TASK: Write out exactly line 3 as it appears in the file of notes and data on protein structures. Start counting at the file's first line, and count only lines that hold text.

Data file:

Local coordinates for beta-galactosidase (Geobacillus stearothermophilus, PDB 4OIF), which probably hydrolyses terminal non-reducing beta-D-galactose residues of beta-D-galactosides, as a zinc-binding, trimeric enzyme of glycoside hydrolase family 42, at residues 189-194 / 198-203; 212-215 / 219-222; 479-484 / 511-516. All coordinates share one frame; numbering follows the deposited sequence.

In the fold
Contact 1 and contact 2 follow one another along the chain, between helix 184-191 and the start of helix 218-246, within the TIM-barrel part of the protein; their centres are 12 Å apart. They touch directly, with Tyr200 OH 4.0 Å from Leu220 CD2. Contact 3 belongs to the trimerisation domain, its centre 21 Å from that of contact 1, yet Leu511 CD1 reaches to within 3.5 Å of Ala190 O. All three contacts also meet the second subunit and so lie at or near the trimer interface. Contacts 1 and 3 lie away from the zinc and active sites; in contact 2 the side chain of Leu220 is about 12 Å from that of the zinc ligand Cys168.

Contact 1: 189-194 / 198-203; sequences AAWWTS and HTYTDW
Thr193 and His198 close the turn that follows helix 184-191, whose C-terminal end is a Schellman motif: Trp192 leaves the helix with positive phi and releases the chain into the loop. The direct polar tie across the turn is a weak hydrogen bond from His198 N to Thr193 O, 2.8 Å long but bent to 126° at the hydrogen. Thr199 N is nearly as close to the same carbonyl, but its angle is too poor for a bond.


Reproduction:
Contact 1 and contact 2 follow one another along the chain, between helix 184-191 and the start of helix 218-246, within the TIM-barrel part of the protein; their centres are 12 Å apart. They touch directly, with Tyr200 OH 4.0 Å from Leu220 CD2. Contact 3 belongs to the trimerisation domain, its centre 21 Å from that of contact 1, yet Leu511 CD1 reaches to within 3.5 Å of Ala190 O. All three contacts also meet the second subunit and so lie at or near the trimer interface. Contacts 1 and 3 lie away from the zinc and active sites; in contact 2 the side chain of Leu220 is about 12 Å from that of the zinc ligand Cys168.